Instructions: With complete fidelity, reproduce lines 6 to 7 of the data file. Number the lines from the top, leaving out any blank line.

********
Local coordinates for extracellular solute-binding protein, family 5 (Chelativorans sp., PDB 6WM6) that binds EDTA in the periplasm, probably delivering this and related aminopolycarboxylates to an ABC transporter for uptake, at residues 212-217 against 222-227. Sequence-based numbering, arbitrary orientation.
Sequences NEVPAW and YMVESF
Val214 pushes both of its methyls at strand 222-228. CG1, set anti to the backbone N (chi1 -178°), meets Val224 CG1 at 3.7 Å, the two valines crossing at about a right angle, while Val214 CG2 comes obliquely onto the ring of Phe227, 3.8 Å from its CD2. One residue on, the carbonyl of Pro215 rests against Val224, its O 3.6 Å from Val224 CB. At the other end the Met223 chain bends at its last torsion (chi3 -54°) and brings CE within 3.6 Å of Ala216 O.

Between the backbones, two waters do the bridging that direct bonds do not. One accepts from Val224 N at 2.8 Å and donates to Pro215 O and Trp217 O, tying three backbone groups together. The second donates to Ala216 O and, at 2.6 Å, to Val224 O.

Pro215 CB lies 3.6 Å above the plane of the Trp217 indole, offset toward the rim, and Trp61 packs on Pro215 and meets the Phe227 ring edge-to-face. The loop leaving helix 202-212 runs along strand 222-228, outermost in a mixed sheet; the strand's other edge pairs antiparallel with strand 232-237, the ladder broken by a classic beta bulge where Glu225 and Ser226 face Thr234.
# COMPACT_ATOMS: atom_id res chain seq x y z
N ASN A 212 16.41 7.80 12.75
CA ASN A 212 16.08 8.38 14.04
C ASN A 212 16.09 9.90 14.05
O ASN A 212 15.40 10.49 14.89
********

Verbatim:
# COMPACT_ATOMS: atom_id res chain seq x y z
N ASN A 212 16.41 7.80 12.75